BLACKFOOT — Rep. Mike Simpson (R-Idaho) returned to his home base last Wednesday and boosted the Columbia Basin Initiative in a lunchtime appearance in front of members of the Greater Blackfoot Area Chamber of Commerce.
“I’m tempted to ask how many of you think I’m crazy but I won’t ask that,” Simpson said of a proposal that has drawn its share of criticism from constituents and fellow lawmakers.
Simpson said the proposal, designed to help save salmon runs by taking out dams along the Lower Snake River, was put out last February. Simpson said 90 percent of energy in the region comes through hydro power, the cheapest energy to produce.
“Every president since (George W.) Bush has recommended to sell the (Bonneville Power Administration) transmission lines or allow rural electrics that contract with BPA to buy the power on the open market,” Simpson said. “Congress never went along with that.
“I kept asking myself, why would we want to allow them to go to the open market when BPA has the cheapest power in the Pacific Northwest. I started looking into it, and it turns out BPA is not the cheapest power. You can actually buy power on the open market cheaper than BPA.”
Since 1980, $17 billion has been spent to restore salmon, Simpson said.
“The one thing that’s not been done is to restore salmon,” he added. “It has cost 3 1/2 times as much to relicense the dams as it did to build the dams and they’re still not relicensed because of lawsuits and that’s going to continue on. How do we end the ‘salmon wars’ with continuous lawsuits that have been going on for 50 years. We’re not going to save the salmon with the four lower Snake River dams.”
Simpson said he’s gotten letters from fish biologists who have said the same thing. He said he hasn’t talked to any biologists who say salmon can be saved without removing Lower Snake River dams
The congressman said compensating for the benefits of the dams needs to be taken into account.
“The dams are important, they produce energy, they allow for barging of grain products from north Idaho down the Columbia River cheaper than they can ship by train or truck,” he said. “There are benefits to the Lower Snake River dams, and how are you going to replace that? This concept costs $33 billion. How do you replace the power?”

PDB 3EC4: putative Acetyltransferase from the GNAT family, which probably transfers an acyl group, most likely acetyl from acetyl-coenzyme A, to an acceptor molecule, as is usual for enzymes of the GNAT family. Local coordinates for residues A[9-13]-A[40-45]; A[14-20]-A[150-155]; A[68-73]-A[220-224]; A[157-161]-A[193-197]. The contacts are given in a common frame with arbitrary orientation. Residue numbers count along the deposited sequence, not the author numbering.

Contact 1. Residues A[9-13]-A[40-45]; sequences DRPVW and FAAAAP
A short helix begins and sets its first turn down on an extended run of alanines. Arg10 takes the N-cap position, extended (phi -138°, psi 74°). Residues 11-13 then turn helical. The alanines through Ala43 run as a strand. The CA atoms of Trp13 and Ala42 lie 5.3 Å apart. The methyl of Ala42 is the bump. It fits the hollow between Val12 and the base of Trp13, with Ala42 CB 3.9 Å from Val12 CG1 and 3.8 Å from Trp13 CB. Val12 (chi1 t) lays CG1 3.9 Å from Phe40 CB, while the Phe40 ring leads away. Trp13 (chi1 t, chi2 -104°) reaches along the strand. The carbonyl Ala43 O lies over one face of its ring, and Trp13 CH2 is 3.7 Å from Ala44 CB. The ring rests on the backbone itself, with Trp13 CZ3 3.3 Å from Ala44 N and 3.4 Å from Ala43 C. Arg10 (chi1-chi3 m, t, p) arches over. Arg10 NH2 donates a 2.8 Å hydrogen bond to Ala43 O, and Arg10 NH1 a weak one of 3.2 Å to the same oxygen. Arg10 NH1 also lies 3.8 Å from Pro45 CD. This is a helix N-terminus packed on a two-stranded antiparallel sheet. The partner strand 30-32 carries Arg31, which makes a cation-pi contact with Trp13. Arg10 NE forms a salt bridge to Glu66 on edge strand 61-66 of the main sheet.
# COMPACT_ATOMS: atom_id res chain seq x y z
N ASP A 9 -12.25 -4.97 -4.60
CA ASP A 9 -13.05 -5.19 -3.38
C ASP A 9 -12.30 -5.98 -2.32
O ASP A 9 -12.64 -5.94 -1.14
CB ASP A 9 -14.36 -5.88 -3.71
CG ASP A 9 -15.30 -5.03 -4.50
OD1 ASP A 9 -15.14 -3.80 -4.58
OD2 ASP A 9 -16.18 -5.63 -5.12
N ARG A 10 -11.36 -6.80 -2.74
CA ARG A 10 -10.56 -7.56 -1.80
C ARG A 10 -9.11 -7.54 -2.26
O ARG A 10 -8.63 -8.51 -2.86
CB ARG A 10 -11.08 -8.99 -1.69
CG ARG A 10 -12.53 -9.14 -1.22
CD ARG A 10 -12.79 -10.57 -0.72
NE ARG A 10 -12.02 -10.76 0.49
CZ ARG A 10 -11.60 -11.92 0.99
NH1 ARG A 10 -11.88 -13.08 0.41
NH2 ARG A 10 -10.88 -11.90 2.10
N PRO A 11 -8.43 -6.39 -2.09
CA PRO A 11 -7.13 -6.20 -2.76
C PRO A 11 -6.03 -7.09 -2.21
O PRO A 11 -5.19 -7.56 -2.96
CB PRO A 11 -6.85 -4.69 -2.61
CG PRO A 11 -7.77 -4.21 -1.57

The dams were authorized in 1945, Simpson said.
“In 1953 it was said that would mean the extinction of a species,” he noted. “Today there are so many different ways to produce electricity that didn’t exist at that time — nuclear reactors, wind, solar, battery technology. Experts say within 10 years you’re going to be amazed at what happens with batteries. Our economy is moving toward that.”
As far as replacing barging, he said we will see more battery powered semi trucks.
“We can replace the benefits of the hydro system,” he said. “The costs of the dams are borne by us in southeast Idaho and all the benefits are in northern Idaho and Washington. The costs to us — we lose our salmon that are of environmental and economic importance to Idaho, and make no mistake about it if you leave those dams in, the salmon will go extinct.”
Simpson said nearly half a million acre feet of water is sent down the river every year out of southern Idaho.
“We could recharge the aquifer which is being depleted but we don’t recharge it,” he said. “We send the water down the river to flush salmon over the dams and recover salmon, but the one thing that is not done is recover salmon, so we lose the water, we lose our salmon. About 8 percent of power from dams comes to Idaho, we don’t get much benefit out of these dams yet our costs are enormous.”
He said farmers in north Idaho don’t even care about the water we send down because they’re all dry farming.
“The water sent to them doesn’t affect them, they have a whole different set of circumstances up there,” Simpson said.
“The main reason I started this is that I saw a train wreck coming down the road, now some people think I am the train wreck coming down the road, I don’t think that’s true. I’m trying to avoid the train wreck but it’s going to happen one way or the other. Are we going to design the future for the Pacific Northwest ourselves or is it going to be imposed on us? I think we are in danger of having it imposed on us if we don’t grab the opportunity to do something.
“If you’ve got a better idea, if you’ve got a better way to save salmon, let me know. I’m not wedded to this plan as the only way, but so far mum’s been the word as far as other ideas. ... We either design the change that fits us or it will be designed for us.”
Simpson reiterated that the salmon runs are on a path to extinction.
“If we don’t take the initiative to do something, a court’s going to do it for us and it’s going to be imposed on us,” he added. “This plan takes into consideration replacing the power generation, we need to figure out what to do with Lewiston losing barges. We’ve got to stop looking at what we currently have and say how do we want the future to be, the decisions we make today will make that determination.
“I knew when we released this in February I was kicking a hornet’s nest. That’s okay. I think it’s an important issue we need to solve.”